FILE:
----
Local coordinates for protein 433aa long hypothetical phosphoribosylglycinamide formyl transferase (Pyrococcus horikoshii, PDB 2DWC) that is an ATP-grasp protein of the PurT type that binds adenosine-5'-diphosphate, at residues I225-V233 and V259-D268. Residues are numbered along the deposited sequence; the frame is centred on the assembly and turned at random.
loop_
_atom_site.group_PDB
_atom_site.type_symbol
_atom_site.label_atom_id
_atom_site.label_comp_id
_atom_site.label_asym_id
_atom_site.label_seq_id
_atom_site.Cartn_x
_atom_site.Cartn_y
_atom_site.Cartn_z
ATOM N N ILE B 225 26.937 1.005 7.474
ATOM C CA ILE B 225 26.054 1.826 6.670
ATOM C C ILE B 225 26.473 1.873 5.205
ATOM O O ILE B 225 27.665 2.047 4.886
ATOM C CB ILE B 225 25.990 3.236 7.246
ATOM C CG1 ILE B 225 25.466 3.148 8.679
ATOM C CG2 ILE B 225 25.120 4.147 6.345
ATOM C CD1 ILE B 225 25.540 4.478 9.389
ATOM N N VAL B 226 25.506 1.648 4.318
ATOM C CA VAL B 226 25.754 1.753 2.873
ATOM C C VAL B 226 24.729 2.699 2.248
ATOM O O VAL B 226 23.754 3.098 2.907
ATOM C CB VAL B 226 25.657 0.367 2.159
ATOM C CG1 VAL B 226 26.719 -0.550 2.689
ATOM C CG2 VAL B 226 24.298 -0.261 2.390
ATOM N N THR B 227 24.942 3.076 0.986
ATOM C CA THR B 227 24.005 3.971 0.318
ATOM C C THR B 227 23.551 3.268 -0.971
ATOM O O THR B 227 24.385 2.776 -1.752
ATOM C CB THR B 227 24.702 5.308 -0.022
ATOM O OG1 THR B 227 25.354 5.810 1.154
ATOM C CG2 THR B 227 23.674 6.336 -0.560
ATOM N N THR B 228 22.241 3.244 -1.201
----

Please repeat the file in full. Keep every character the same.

Local coordinates for protein 433aa long hypothetical phosphoribosylglycinamide formyl transferase (Pyrococcus horikoshii, PDB 2DWC) that is an ATP-grasp protein of the PurT type that binds adenosine-5'-diphosphate, at residues I225-V233 and V259-D268. Residues are numbered along the deposited sequence; the frame is centred on the assembly and turned at random.
loop_
_atom_site.group_PDB
_atom_site.type_symbol
_atom_site.label_atom_id
_atom_site.label_comp_id
_atom_site.label_asym_id
_atom_site.label_seq_id
_atom_site.Cartn_x
_atom_site.Cartn_y
_atom_site.Cartn_z
ATOM N N ILE B 225 26.937 1.005 7.474
ATOM C CA ILE B 225 26.054 1.826 6.670
ATOM C C ILE B 225 26.473 1.873 5.205
ATOM O O ILE B 225 27.665 2.047 4.886
ATOM C CB ILE B 225 25.990 3.236 7.246
ATOM C CG1 ILE B 225 25.466 3.148 8.679
ATOM C CG2 ILE B 225 25.120 4.147 6.345
ATOM C CD1 ILE B 225 25.540 4.478 9.389
ATOM N N VAL B 226 25.506 1.648 4.318
ATOM C CA VAL B 226 25.754 1.753 2.873
ATOM C C VAL B 226 24.729 2.699 2.248
ATOM O O VAL B 226 23.754 3.098 2.907
ATOM C CB VAL B 226 25.657 0.367 2.159
ATOM C CG1 VAL B 226 26.719 -0.550 2.689
ATOM C CG2 VAL B 226 24.298 -0.261 2.390
ATOM N N THR B 227 24.942 3.076 0.986
ATOM C CA THR B 227 24.005 3.971 0.318
ATOM C C THR B 227 23.551 3.268 -0.971
ATOM O O THR B 227 24.385 2.776 -1.752
ATOM C CB THR B 227 24.702 5.308 -0.022
ATOM O OG1 THR B 227 25.354 5.810 1.154
ATOM C CG2 THR B 227 23.674 6.336 -0.560
ATOM N N THR B 228 22.241 3.244 -1.201